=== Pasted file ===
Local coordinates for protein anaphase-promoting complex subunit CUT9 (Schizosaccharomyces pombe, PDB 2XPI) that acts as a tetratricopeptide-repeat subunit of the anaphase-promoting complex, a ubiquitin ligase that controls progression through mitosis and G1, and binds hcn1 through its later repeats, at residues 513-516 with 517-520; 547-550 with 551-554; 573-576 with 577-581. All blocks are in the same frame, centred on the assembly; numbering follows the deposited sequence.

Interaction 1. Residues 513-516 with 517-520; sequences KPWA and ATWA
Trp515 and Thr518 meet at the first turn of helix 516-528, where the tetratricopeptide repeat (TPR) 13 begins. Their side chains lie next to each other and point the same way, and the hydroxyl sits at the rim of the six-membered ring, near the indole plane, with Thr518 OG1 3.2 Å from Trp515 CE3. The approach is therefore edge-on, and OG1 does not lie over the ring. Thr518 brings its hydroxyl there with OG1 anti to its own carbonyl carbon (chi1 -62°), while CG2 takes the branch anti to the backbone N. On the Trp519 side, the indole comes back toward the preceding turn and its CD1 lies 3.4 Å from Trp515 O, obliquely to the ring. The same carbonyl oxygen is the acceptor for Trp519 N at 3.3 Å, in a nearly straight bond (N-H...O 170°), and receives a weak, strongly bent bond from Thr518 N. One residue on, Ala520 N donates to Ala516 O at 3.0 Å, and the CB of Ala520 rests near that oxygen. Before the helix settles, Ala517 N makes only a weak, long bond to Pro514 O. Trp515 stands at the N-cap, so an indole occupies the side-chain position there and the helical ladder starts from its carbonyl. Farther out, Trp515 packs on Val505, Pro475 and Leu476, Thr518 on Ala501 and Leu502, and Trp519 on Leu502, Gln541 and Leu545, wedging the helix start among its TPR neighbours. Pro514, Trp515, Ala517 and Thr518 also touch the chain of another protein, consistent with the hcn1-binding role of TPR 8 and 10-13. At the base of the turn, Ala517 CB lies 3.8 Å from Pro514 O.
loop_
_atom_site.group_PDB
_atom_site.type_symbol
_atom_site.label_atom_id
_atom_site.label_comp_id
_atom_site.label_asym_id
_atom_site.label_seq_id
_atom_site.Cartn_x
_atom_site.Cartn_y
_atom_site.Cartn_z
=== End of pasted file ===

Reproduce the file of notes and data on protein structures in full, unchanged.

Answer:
Local coordinates for protein anaphase-promoting complex subunit CUT9 (Schizosaccharomyces pombe, PDB 2XPI) that acts as a tetratricopeptide-repeat subunit of the anaphase-promoting complex, a ubiquitin ligase that controls progression through mitosis and G1, and binds hcn1 through its later repeats, at residues 513-516 with 517-520; 547-550 with 551-554; 573-576 with 577-581. All blocks are in the same frame, centred on the assembly; numbering follows the deposited sequence.

Interaction 1. Residues 513-516 with 517-520; sequences KPWA and ATWA
Trp515 and Thr518 meet at the first turn of helix 516-528, where the tetratricopeptide repeat (TPR) 13 begins. Their side chains lie next to each other and point the same way, and the hydroxyl sits at the rim of the six-membered ring, near the indole plane, with Thr518 OG1 3.2 Å from Trp515 CE3. The approach is therefore edge-on, and OG1 does not lie over the ring. Thr518 brings its hydroxyl there with OG1 anti to its own carbonyl carbon (chi1 -62°), while CG2 takes the branch anti to the backbone N. On the Trp519 side, the indole comes back toward the preceding turn and its CD1 lies 3.4 Å from Trp515 O, obliquely to the ring. The same carbonyl oxygen is the acceptor for Trp519 N at 3.3 Å, in a nearly straight bond (N-H...O 170°), and receives a weak, strongly bent bond from Thr518 N. One residue on, Ala520 N donates to Ala516 O at 3.0 Å, and the CB of Ala520 rests near that oxygen. Before the helix settles, Ala517 N makes only a weak, long bond to Pro514 O. Trp515 stands at the N-cap, so an indole occupies the side-chain position there and the helical ladder starts from its carbonyl. Farther out, Trp515 packs on Val505, Pro475 and Leu476, Thr518 on Ala501 and Leu502, and Trp519 on Leu502, Gln541 and Leu545, wedging the helix start among its TPR neighbours. Pro514, Trp515, Ala517 and Thr518 also touch the chain of another protein, consistent with the hcn1-binding role of TPR 8 and 10-13. At the base of the turn, Ala517 CB lies 3.8 Å from Pro514 O.
loop_
_atom_site.group_PDB
_atom_site.type_symbol
_atom_site.label_atom_id
_atom_site.label_comp_id
_atom_site.label_asym_id
_atom_site.label_seq_id
_atom_site.Cartn_x
_atom_site.Cartn_y
_atom_site.Cartn_z